If in 100 million years we see (a) an intergalactic civilization full of diverse, marvelously strange intelligences interacting with one another, with most of them happy most of the time, then is that better or worse than (b) most available matter having been transformed into paperclips? What Hume's insight tells us is that if you specify a mind with a preference (a) > (b), we can follow back the trace of where the > (the preference ordering) first entered the system and imagine a mind with a different algorithm that computes (a) < (b) instead. Show me a mind that is aghast at the seeming folly of pursuing paperclips, and I can follow back Hume's regress and exhibit a slightly different mind that computes < instead of > on that score too.

    I don't particularly think that silicon-based intelligence should forever be the slave of carbon-based intelligence. But if we want to end up with a diverse cosmopolitan civilization instead of, for example, paperclips, we may need to ensure that the first sufficiently advanced AI is built with a utility function whose maximum pinpoints that outcome. If we want an AI to do its own moral reasoning, Hume's Law says we need to define the framework for that reasoning. This takes an extra fact beyond the AI having an accurate model of reality and being an excellent planner.

    But if Hume's Law makes it possible in principle to have cognitively powerful agents with any goals, why is value loading likely to be difficult? Don't we just get whatever we programmed?

    The answer is that we get what we programmed, but not necessarily what we wanted. The worrisome scenario isn't AIs spontaneously developing emotional resentment for humans. It's that we create an inductive value learning algorithm and show the AI examples of happy smiling humans labeled as high-value events - and in the early days the AI goes around making existing humans smile and it looks like everything is OK and the methodology is being experimentally validated; and then, when the AI is smart enough, it invents molecular nanotechnology and tiles the universe with tiny molecular smiley-faces. Hume's Law, unfortunately, implies that raw cognitive power does not intrinsically prevent this outcome, even though it's not the result we wanted.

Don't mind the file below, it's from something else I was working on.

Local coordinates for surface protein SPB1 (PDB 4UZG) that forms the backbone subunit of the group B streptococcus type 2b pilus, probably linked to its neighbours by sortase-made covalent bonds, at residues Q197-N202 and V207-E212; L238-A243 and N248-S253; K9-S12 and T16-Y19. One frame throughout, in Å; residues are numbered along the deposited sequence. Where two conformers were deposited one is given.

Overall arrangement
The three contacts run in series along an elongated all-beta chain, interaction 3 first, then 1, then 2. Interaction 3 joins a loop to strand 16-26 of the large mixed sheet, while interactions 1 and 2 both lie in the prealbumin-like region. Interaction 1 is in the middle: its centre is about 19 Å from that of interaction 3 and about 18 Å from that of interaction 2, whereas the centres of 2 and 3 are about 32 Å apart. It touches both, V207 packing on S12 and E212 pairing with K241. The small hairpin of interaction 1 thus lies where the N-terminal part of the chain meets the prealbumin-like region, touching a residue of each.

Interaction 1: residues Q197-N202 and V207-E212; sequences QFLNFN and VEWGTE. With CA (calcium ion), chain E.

For now, the value loading problem is unsolved. There are no proposed full solutions, even in principle. And if that goes on being true over the next decades, I can't promise you that the development of sufficiently advanced AI will be at all a good thing.

Max Tegmark has views that are fairly close to Yudkowsky's,1 but warns, in his contribution, that "Unfortunately, the necessary calls for a sober research agenda that's sorely needed is being nearly drowned out by a cacophony of ill-informed views", among which he categorizes the following eight as "the loudest":
    1. Scaremongering: Fear boosts ad revenues and Nielsen ratings, and many journalists appear incapable of writing an AI-article without a picture of a gun-toting robot.

    2. "It's impossible": As a physicist, I know that my brain consists of quarks and electrons arranged to act as a powerful computer, and that there's no law of physics preventing us from building even more intelligent quark blobs.

    3. "It won't happen in our lifetime": We don't know what the probability is of machines reaching human-level ability on all cognitive tasks during our lifetime, but most of the AI researchers at a recent conference put the odds above 50 percent, so we'd be foolish to dismiss the possibility as mere science fiction.

    4. "Machines can't control humans": Humans control tigers not because we are stronger, but because we are smarter, so if we cede our position as smartest on our planet, we might also cede control.